clock menu more-arrow no yes

Filed under:

Disagreement over next steps follows impasse over evaluations

On the first workday after negotiations with the city over new teacher evaluations broke down shortly before a deadline to maintain federal funding, UFT President Michael Mulgrew is defending his call for a third-party negotiator to broker a compromise.

Chancellor Dennis Walcott laid out a case against the union’s request in a New York Post op/ed today. Mulgrew, in contrast, has taken to the airwaves, appearing Monday night on NY1’s Inside City Hall and this morning on John Gambling’s radio show.

Whether third-party arbitrators would rule on appeals for teachers who get low ratings was a key sticking point in negotiations between the city and the union. Now, a secondary impasse has opened over arbitration about the arbitration — that is, whether a third-party negotiator should figure out final teacher evaluation details for the city and union.

Both Inside City Hall host Errol Louis and Gambling, whose show airs daily on WOR 710, pushed Mulgrew to explain how third-party arbitration would close the ideological divide separating the city and union.

“Tens of thousands of teachers elect you, millions of New Yorkers elect the mayor, and yet some third unelected person now has to decide one of the most important questions?” Louis asked.

Arbitration would not be a “best-case scenario” but represents a process to get a new evaluation system in place, Mulgrew said.

“I’m willing to abide by whatever [arbitrators] decide,” he told Gambling. “If it comes out that I dont like it, ahead of time I’m going to say I will agree to it.”

In a statement, Walcott said he rejected the union’s “last-minute” proposal for arbitration because he is not willing to accept the union’s demands.

“This is frankly too important to leave to an arbitrator,” he said.

Currently, teachers who appeal low ratings have their cases heard by a third party, but Walcott makes the final determination about whether their rating stands. Under the union’s proposal, the third-party decision would be binding.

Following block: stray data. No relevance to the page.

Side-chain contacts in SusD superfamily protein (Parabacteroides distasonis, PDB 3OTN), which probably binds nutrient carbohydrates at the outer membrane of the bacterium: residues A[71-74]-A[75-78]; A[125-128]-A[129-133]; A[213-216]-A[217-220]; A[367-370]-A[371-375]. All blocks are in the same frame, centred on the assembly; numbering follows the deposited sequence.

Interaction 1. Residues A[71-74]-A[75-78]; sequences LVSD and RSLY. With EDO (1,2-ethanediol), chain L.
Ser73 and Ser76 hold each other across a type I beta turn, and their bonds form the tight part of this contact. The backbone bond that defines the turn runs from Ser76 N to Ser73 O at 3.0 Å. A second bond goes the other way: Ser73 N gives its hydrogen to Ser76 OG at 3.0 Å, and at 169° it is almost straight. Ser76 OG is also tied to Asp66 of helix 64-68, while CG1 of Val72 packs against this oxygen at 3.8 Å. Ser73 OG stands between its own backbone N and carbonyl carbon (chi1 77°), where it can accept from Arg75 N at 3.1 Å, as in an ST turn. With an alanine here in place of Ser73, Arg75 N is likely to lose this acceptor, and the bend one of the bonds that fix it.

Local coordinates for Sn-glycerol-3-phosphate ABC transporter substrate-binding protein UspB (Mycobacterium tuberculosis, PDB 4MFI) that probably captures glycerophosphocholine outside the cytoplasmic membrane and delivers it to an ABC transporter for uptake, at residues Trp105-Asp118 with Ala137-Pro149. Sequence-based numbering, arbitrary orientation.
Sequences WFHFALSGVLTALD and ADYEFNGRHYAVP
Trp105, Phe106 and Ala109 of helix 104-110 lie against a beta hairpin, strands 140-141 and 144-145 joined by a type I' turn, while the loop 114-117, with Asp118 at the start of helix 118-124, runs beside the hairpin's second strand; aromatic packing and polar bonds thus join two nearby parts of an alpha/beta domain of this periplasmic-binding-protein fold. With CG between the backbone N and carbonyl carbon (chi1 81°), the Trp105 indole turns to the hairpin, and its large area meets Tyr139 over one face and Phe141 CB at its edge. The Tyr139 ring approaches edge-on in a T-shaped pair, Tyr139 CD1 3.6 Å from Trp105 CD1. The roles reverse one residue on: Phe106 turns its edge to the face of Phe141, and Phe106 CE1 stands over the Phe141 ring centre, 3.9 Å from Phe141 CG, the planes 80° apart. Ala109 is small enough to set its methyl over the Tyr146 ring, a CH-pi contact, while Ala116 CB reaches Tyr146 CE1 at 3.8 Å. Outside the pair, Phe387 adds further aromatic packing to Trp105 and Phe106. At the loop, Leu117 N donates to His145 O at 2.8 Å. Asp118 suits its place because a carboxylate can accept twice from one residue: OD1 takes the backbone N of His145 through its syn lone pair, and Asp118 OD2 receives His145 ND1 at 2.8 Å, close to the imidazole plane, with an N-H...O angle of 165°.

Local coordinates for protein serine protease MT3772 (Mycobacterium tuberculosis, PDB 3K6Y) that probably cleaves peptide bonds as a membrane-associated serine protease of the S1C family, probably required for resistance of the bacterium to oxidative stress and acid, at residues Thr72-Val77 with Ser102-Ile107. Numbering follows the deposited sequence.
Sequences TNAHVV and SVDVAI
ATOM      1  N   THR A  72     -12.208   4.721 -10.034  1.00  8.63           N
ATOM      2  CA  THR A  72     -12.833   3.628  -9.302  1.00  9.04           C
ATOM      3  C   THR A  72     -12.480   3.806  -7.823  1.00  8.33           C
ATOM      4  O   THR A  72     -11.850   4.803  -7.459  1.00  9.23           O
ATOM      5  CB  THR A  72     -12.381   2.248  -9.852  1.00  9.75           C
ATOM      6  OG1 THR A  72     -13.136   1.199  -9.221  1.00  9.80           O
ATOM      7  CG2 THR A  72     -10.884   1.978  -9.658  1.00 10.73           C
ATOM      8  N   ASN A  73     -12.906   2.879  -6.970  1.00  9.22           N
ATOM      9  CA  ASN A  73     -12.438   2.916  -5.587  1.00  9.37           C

On Friday, Walcott decried one appeals system that has employed third-party arbitrators: the process for reviewing cases of teachers accused of misconduct rather than saddled with a poor evaluation. Back in May, Walcott traveled to Albany to ask legislators to let city employees review the cases of those teachers — something that union officials said they would not accept. At the time, state officials said the city’s arbitration procedures for those cases were already the most efficient in the state.

In the interviews, Mulgrew also said he hoped for a speedy resolution to the conflict that would get the $60 million in grants to 33 struggling schools flowing again. In addition to the nearly $60 million that hinged on the deal this school year, millions of Race to the Top dollars depend on the city and union reaching an agreement by June 30. The city is counting on those funds to pay for teacher training and support for struggling schools, among other things.

“We’re still hoping to get this agreement done,” Mulgrew said on Inside City Hall. “We still have some time.”

State Education Commissioner John King last week sounded firm on the funding freeze. But speaking with Gambling — who finished the interview by saying, “I’m not sure I completely understand what is going on” — Mulgrew suggested that King could reinstate the funding at any time.

“He has suspended — suspended — which means he can always put it back in,” Mulgrew said.

And Mulgrew said he wasn’t worried about education policy proposals expected tomorrow from Gov. Andrew Cuomo, who was in the past sought greater weight for test scores in evaluations.

“He understands the need for a good evaluation system as well as I do,” Mulgrew said.

The COVID-19 outbreak is changing our daily reality

Chalkbeat is a nonprofit newsroom dedicated to providing the information families and educators need, but this kind of work isn't possible without your help.

Sign up for the How I Teach Newsletter

A monthly roundup of stories for educators from across the country.